Russia banned from 2018 Winter Games in Pyeongchang
Russia's Olympic Committee (ROC) has been banned from the Pyeongchang Winter Olympics next year after the prolonged doping scandal but some athletes will be allowed to compete under the tag of "Olympic Athlete of Russia", the International Olympic Committee said on Tuesday.
In announcing the decision, IOC president Thomas Bach accused Russia of "perpetrating an unprecedented attack on the integrity of the Olympic Games and sport".
The IOC also decided to suspend ROC president Alexander Zhukov as an IOC member given that his membership is linked to his position as ROC President.
Russian Deputy Prime Minister Vitaly Mutko was also banned from any future participation at the Olympic Games.
The IOC announced the decision after examining evidence of state-sponsored doping over several years that reached a high-point at the Winter Olympics hosted in Sochi, Russia, in 2014.
The committee told a news conference that the Schmid report confirmed "the systematic manipulation of the anti-doping rules and system in Russia."
Samuel Schmid, author of the report, told journalists: "The results are not based only on (whistleblower) Grigoory Rodchenkov's testimony. There is scientific evidence, witness statements documents and correspondence.
"The facts are that in Russia there was systemic manipulation of doping and the anti-doping system ... that also took place at Sochi 2014 (Winter Olympics)."
Mounting evidence indicated that the scheme involved senior government officials, including from the sports ministry, with help from secret state agents.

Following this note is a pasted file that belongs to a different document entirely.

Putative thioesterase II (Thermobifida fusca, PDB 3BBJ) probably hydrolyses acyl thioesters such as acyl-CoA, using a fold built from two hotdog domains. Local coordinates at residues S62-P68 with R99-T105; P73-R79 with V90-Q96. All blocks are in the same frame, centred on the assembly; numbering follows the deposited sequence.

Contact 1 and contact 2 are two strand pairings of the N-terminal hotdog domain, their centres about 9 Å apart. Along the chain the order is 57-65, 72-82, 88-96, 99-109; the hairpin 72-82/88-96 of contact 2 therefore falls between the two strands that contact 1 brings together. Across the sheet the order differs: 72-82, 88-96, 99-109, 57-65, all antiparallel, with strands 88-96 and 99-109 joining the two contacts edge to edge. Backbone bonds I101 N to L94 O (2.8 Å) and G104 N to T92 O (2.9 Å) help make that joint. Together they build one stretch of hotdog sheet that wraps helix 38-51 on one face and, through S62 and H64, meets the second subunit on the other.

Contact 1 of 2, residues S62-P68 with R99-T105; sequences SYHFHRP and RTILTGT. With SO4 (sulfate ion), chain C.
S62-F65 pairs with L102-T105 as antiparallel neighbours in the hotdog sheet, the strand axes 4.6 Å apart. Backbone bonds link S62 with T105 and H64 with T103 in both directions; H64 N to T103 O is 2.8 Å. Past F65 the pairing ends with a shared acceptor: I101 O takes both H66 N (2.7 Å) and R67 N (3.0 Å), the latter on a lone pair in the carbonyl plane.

The IOC's decision comes 18 months after it had refused an outright ban of Russian athletes at the 2016 Rio de Janeiro Olympics and told international sports federations to decide individually on the participation of Russians in Brazil.
While all the track and field athletes bar one and the entire weightlifting team were banned from Rio, around 70 percent of Russia's original 387-strong squad ended up taking part at those Games.
Tuesday's decision, however, looks to have taken into account growing vocal protests from other countries, major national anti-doping agencies and individual athletes who felt they had been robbed by their Russian opponents for years and had demanded a full suspension of Russia.
Nations have in the past been barred from taking part in the Olympics, notably South Africa during the apartheid years, but none has ever been handed a blanket ban over doping.